Security is a Big Data Problem
By Jeff Cotrupe, Industry Director – Big Data & Analytics, Stratecast, Frost & Sullivan
So much has been written about, and, frankly, overhyped about big data in recent years that the most important considerations with regard to big data might be what to believe and where to start. Corporate IT and data science teams deploying data management solutions are expressing three primary concerns with regard to big data:
- Ensuring that they are accessing all relevant data from all sources to meet the needs of the organization—driven by the fear that they are not.
- Managing the “fire hose” of data that results from comprehensive data access. Rather than drowning in data, companies want to be able to focus on the data that is most important.
- Empowering users with focused, actionable information by making it simple for business users to query the data to quickly obtain the information they need.
If an organization can step up to these challenges, it can achieve what data management is supposed to be all about: achieving a high degree of accuracy in assessing current conditions, studying past events and outcomes to spot relevant trends, and using insights from current and past occurrences to predict future behaviors. Security is the number one spending priority among IS and IT professionals. Security is also a big data problem. Threats to an organization can come from all external touch points and access points as well as from inside the organization. Maintaining the security of the organization and its data depends on accessing all relevant data about systems, processes, and transactions that could contain or provide an environment for security threats. Processing and querying the data for solutions that either prevent threats from impacting the organization or counteract threats once detected is also essential. Organizations are valiantly attempting to protect against security threats, but they are at a severe disadvantage. The solutions they are deploying—driven by flawed technology and more seriously, flawed logic—cannot hope to keep pace with the vast and growing pool of potential threats. Conventional approaches to security are ineffective at guarding against threats, and the complexity they impose, both technologically and organizationally, render them unsustainable.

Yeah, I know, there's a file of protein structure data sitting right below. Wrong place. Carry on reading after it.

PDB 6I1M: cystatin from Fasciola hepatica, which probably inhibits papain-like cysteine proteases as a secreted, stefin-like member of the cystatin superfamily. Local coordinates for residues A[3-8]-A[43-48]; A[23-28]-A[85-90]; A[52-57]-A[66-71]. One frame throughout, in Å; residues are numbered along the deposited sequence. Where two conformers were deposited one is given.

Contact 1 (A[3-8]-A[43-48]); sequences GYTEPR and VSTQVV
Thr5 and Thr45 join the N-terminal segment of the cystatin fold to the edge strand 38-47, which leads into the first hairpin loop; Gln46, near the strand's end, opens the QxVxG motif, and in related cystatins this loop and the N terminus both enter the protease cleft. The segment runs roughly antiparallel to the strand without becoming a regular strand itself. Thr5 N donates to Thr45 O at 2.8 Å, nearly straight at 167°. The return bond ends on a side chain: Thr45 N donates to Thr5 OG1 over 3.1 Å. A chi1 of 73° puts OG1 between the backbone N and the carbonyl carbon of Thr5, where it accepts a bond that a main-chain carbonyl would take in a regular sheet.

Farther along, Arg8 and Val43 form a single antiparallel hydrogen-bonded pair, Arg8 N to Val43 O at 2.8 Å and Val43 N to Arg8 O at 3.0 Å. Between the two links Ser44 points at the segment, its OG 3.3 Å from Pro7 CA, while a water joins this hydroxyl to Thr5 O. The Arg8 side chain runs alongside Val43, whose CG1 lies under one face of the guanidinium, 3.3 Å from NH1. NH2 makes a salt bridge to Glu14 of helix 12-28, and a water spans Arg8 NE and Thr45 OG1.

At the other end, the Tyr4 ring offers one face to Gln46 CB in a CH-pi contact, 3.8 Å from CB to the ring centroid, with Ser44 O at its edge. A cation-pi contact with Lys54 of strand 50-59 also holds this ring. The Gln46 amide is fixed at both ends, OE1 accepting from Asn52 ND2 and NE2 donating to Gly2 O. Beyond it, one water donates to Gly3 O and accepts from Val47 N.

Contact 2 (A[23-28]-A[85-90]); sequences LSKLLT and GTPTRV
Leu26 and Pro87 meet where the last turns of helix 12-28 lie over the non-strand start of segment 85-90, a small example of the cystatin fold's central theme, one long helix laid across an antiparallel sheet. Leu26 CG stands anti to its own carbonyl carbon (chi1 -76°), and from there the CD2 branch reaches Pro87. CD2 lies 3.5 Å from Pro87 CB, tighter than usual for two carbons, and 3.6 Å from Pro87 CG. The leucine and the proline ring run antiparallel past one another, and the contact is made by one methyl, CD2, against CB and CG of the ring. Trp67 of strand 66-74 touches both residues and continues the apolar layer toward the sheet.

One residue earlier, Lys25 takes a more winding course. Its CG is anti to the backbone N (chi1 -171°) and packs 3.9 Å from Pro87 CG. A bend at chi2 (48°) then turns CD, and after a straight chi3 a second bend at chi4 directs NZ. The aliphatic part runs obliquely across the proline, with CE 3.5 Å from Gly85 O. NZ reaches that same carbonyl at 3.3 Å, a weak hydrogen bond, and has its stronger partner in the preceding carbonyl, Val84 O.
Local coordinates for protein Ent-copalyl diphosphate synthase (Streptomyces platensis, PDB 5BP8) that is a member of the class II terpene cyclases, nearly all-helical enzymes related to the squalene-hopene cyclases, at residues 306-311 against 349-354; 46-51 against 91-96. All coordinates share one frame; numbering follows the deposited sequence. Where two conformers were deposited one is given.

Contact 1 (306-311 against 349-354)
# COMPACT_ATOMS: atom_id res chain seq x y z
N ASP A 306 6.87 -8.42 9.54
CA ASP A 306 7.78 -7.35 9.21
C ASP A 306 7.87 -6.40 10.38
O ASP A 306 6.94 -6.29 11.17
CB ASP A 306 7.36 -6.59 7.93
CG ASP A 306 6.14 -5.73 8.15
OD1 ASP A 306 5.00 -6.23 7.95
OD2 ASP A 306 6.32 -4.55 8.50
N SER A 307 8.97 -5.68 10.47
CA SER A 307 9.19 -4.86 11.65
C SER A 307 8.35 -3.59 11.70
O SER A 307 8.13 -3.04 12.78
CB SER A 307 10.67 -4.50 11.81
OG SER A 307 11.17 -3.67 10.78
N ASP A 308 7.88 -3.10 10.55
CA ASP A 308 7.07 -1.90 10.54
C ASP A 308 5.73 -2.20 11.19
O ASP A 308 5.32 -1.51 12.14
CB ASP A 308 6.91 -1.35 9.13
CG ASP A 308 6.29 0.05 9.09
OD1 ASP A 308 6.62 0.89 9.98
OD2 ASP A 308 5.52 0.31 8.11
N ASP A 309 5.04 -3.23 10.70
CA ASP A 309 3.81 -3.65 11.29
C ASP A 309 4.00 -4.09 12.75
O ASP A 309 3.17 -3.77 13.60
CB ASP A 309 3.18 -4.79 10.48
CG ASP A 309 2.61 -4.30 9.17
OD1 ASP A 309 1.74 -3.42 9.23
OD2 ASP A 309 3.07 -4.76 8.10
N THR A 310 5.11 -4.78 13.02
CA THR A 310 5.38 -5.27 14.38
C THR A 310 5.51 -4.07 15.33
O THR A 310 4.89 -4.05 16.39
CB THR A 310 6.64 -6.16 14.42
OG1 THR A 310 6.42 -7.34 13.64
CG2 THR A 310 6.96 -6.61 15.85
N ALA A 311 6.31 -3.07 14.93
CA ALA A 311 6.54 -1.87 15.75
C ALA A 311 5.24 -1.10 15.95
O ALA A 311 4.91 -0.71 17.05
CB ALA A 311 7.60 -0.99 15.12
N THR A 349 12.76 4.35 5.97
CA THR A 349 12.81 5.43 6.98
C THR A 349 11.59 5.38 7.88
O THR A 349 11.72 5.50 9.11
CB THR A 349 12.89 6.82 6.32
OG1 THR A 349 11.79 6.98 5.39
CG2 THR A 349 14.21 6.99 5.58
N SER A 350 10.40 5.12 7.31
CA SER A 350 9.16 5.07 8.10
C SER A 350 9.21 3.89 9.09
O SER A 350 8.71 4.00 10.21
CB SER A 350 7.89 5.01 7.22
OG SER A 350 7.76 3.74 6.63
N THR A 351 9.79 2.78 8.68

Big Data-driven Machine Learning
Machine learning can help IT security experts make sense of the vast amount of threat intelligence their systems generate. Machine learning introduces concepts, processes, and technologies that represent a simplified model of intelligence that ingests data and solves problems. The most successful algorithm for machine learning is based on a process known as reverse propagation, whereby the system:
- Uses grid computing to process data
- Obtains an output from the end of the process
- Propagates a signal back through the data processing layers to modify all parameters
The system has now “learned” about a condition such that the next data inputs that come into the system can receive an enhanced level of treatment that did not exist before the learning occurred. This process, continuously repeated in response to data inputs, is machine learning in action. By applying Big Data and machine learning to security, an organization can:
- Build a security strategy based not on collecting static threat signatures in a library but, instead, on using big data and analytics to learn what normal behavior in the network looks like; to analyze and correlate anomalies in that behavior; and to take corrective action that resolves those anomalies, eliminating security threats
- Combat rapidly evolving threats with a single, unified system that continually learns from all data inputs and therefore is evolving rapidly itself to meet the challenge
- Leverage data feeds and data correlations to identify persistent threats
Using Big Data to equip an organization’s security system with continuous learning, instead of a collection of known threat signatures, illustrates one of the core benefits of any big data implementation: letting the system help discover insights and answers one did not anticipate.